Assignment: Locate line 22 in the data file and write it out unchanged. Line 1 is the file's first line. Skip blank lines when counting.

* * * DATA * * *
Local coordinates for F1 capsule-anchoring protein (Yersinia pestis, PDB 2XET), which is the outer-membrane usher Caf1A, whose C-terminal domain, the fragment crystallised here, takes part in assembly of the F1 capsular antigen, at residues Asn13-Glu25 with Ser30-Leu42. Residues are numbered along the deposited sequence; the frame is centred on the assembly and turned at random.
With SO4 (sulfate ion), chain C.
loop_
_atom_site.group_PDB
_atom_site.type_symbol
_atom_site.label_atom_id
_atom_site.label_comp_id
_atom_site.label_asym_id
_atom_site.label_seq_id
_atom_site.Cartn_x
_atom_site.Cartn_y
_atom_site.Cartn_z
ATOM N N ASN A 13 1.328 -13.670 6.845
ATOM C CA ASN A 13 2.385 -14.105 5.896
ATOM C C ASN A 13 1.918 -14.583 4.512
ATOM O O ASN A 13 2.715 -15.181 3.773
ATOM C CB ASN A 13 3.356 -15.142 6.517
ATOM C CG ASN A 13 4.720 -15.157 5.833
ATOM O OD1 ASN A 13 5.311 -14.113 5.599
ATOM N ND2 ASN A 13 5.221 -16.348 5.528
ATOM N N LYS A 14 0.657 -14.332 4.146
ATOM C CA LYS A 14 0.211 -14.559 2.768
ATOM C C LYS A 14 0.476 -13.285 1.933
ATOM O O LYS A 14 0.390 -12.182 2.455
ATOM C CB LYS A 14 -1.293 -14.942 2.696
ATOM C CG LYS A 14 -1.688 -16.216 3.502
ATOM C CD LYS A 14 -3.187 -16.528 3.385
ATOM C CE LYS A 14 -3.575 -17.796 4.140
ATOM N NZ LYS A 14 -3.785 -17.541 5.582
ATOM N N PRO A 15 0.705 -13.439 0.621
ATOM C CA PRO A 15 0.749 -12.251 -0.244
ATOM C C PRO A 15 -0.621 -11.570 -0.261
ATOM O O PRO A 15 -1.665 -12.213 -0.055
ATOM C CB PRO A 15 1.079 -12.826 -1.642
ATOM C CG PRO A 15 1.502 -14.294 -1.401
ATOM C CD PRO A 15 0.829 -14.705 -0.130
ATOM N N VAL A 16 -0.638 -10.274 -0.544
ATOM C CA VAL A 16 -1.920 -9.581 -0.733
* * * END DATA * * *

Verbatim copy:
ATOM C CA LYS A 14 0.211 -14.559 2.768